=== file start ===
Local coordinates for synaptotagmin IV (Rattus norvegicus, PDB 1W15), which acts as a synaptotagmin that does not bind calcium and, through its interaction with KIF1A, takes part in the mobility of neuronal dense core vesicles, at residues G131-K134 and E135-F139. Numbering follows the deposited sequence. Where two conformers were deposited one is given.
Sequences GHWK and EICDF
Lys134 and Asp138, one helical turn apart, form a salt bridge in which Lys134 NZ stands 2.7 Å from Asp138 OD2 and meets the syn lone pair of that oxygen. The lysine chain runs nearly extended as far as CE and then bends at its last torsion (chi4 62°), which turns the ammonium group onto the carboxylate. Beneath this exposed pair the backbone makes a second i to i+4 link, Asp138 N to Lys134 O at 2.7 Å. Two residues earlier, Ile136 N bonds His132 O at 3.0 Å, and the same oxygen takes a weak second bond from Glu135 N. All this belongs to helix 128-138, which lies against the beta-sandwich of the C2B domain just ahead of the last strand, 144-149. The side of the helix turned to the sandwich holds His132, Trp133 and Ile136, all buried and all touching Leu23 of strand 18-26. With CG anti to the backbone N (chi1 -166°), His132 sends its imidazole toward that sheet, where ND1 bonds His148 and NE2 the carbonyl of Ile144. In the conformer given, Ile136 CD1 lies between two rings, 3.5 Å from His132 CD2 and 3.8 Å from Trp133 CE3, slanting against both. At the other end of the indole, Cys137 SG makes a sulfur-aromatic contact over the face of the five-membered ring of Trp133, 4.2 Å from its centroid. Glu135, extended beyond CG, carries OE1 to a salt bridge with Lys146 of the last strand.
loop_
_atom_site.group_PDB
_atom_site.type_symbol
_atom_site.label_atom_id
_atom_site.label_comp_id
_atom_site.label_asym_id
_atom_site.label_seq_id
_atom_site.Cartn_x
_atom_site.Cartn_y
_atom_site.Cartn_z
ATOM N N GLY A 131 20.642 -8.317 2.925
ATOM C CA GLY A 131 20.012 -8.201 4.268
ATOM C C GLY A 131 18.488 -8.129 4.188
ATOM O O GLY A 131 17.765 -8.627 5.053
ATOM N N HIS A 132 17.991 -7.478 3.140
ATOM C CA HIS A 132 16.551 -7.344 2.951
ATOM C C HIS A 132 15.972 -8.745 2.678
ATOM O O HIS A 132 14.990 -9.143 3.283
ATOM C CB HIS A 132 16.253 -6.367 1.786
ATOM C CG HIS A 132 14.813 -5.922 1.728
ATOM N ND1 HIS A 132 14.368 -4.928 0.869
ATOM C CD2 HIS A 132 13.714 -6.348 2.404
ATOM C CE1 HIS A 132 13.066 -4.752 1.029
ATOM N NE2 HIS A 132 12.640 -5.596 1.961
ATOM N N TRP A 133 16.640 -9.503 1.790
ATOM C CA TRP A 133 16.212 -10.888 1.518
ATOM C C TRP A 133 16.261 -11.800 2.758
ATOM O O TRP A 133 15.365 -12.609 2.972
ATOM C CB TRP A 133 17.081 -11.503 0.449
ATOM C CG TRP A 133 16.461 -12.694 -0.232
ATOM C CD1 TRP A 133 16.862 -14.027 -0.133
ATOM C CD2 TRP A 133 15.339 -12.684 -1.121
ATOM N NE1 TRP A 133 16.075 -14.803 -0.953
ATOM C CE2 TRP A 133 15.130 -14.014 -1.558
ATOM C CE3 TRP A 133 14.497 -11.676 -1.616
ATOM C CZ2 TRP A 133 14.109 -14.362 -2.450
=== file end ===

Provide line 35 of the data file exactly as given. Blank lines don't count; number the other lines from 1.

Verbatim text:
ATOM C CD2 TRP A 133 15.339 -12.684 -1.121